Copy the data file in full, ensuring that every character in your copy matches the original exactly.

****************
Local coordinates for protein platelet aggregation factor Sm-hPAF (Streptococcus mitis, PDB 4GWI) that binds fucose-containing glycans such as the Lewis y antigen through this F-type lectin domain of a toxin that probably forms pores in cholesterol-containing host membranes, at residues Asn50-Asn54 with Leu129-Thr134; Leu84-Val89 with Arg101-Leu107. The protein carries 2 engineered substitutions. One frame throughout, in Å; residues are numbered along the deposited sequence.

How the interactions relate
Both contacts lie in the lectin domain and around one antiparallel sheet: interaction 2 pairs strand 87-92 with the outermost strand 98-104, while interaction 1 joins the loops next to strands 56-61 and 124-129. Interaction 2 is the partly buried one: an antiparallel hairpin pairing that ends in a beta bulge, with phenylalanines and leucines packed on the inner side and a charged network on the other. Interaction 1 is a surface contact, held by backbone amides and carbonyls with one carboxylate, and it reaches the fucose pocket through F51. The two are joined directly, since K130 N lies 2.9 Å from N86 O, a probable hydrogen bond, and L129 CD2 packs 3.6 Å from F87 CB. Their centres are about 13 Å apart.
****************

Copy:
Local coordinates for protein platelet aggregation factor Sm-hPAF (Streptococcus mitis, PDB 4GWI) that binds fucose-containing glycans such as the Lewis y antigen through this F-type lectin domain of a toxin that probably forms pores in cholesterol-containing host membranes, at residues Asn50-Asn54 with Leu129-Thr134; Leu84-Val89 with Arg101-Leu107. The protein carries 2 engineered substitutions. One frame throughout, in Å; residues are numbered along the deposited sequence.

How the interactions relate
Both contacts lie in the lectin domain and around one antiparallel sheet: interaction 2 pairs strand 87-92 with the outermost strand 98-104, while interaction 1 joins the loops next to strands 56-61 and 124-129. Interaction 2 is the partly buried one: an antiparallel hairpin pairing that ends in a beta bulge, with phenylalanines and leucines packed on the inner side and a charged network on the other. Interaction 1 is a surface contact, held by backbone amides and carbonyls with one carboxylate, and it reaches the fucose pocket through F51. The two are joined directly, since K130 N lies 2.9 Å from N86 O, a probable hydrogen bond, and L129 CD2 packs 3.6 Å from F87 CB. Their centres are about 13 Å apart.